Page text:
Students stay in the patient clinic, visit while each discipline assesses the patient and family needs, and learn the roles and responsibilities of all members of the team. The day ends with a 30-minute patient review where the trainees discuss plans of care. This project, funded by the VA Offices of Academic Affairs and Specialty Care, has successfully integrated the core domains of IPE into the training experience.

Quality cancer care in the 21st century demands a team approach to attend to patient and family physical, psychological, social, and spiritual needs.

However, working in an interprofessional collaborative practice requires training to become a successful team. Opportunities to learn the principles of interprofessional practice are emerging in educational programs, but these need to be made available to oncology professionals already in practice if we are to improve patient outcomes and deliver quality cancer care.


References
  1. Bridges DR, Davidson RA, Odegard P, Maki IV, Tomkowiak J. Interprofessional collaboration: three best practice models of interprofessional education. Med Educ Online. 2011;16:6035.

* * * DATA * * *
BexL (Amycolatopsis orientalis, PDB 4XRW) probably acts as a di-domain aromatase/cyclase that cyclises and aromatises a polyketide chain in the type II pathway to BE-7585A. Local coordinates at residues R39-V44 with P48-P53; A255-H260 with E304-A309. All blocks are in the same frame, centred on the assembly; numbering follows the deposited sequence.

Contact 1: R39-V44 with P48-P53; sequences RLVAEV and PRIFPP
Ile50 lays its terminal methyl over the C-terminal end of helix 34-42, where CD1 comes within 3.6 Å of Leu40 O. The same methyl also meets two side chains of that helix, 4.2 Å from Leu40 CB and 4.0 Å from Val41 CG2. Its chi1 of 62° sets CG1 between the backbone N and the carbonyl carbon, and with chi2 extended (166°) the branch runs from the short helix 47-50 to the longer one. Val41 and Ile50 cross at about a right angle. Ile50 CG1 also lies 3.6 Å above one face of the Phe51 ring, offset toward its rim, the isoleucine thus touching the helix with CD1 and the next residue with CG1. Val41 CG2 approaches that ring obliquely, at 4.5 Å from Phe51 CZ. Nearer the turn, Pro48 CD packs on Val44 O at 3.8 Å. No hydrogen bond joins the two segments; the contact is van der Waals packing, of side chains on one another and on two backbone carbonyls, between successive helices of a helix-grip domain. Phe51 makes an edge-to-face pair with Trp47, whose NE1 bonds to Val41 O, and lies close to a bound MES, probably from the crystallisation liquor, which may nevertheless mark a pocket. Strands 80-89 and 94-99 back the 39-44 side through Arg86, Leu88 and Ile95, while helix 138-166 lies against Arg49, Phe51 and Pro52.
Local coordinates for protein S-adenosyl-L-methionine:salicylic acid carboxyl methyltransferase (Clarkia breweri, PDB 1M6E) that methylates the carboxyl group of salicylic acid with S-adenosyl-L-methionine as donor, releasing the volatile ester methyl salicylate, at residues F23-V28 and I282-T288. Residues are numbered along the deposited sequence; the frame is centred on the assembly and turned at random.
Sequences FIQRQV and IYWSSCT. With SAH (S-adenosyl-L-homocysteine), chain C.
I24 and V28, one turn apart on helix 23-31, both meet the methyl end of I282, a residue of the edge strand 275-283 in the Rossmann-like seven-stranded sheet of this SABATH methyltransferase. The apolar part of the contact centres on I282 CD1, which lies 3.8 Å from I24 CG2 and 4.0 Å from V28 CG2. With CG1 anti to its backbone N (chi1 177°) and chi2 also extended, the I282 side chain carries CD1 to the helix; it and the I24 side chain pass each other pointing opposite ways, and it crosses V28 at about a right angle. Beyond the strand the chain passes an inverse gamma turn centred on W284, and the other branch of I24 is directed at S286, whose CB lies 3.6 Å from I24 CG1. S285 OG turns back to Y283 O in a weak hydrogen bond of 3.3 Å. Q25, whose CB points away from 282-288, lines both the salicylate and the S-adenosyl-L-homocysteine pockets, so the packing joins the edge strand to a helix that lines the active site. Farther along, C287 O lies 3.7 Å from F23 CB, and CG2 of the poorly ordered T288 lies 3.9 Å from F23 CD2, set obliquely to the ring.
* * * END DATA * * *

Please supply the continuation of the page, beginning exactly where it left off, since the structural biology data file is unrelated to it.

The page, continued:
2. Reeves S, Perrier L, Goldman J, Freeth D, Zwarenstein M. Interprofessional education: effects on professional practice and healthcare outcomes (update). Cochrane Database Syst Rev. 2013.
  3. Interprofessional Education Collaborative. Core Competencies for Interprofessional Collaborative Practice: Report of an Expert Panel. May 2011. http://www.aacn.nche.edu/education-resources/ipecreport.pdf. Accessed May 20, 2014.
  4. Barker K, Oaandasan I. Interprofessional care review with medical residents: lessons learned, tensions aired–a pilot study. J Interprof Care. 2005;19(3):207-214.
  5. Gagliardi A, Dobrow M, Wright FC. How can we improve cancer care? a review of interprofessional collaboration models and their use in clinical management. Surg Oncol. 2011;20(3):146-154.



Talk about this article with nurses and others in the oncology community in the General Discussions Oncology Nursing News discussion group.